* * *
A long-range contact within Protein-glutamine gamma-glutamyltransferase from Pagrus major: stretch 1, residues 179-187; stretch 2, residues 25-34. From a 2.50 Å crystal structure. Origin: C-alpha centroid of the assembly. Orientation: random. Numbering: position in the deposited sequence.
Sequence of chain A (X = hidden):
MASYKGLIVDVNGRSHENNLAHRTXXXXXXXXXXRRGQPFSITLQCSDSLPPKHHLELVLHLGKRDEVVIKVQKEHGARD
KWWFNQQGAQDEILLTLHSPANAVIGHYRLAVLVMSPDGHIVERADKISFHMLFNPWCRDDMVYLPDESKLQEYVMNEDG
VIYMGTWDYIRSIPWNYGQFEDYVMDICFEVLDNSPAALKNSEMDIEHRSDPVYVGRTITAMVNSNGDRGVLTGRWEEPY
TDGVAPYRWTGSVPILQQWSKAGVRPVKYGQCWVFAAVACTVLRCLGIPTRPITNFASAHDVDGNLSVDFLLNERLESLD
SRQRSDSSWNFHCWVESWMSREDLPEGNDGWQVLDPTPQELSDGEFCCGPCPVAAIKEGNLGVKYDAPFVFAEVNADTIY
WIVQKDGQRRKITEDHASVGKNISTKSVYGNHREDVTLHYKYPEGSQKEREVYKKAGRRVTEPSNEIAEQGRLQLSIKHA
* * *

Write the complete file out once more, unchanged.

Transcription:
A long-range contact within Protein-glutamine gamma-glutamyltransferase from Pagrus major: stretch 1, residues 179-187; stretch 2, residues 25-34. From a 2.50 Å crystal structure. Origin: C-alpha centroid of the assembly. Orientation: random. Numbering: position in the deposited sequence.
Sequence of chain A (X = hidden):
MASYKGLIVDVNGRSHENNLAHRTXXXXXXXXXXRRGQPFSITLQCSDSLPPKHHLELVLHLGKRDEVVIKVQKEHGARD
KWWFNQQGAQDEILLTLHSPANAVIGHYRLAVLVMSPDGHIVERADKISFHMLFNPWCRDDMVYLPDESKLQEYVMNEDG
VIYMGTWDYIRSIPWNYGQFEDYVMDICFEVLDNSPAALKNSEMDIEHRSDPVYVGRTITAMVNSNGDRGVLTGRWEEPY
TDGVAPYRWTGSVPILQQWSKAGVRPVKYGQCWVFAAVACTVLRCLGIPTRPITNFASAHDVDGNLSVDFLLNERLESLD
SRQRSDSSWNFHCWVESWMSREDLPEGNDGWQVLDPTPQELSDGEFCCGPCPVAAIKEGNLGVKYDAPFVFAEVNADTIY
WIVQKDGQRRKITEDHASVGKNISTKSVYGNHREDVTLHYKYPEGSQKEREVYKKAGRRVTEPSNEIAEQGRLQLSIKHA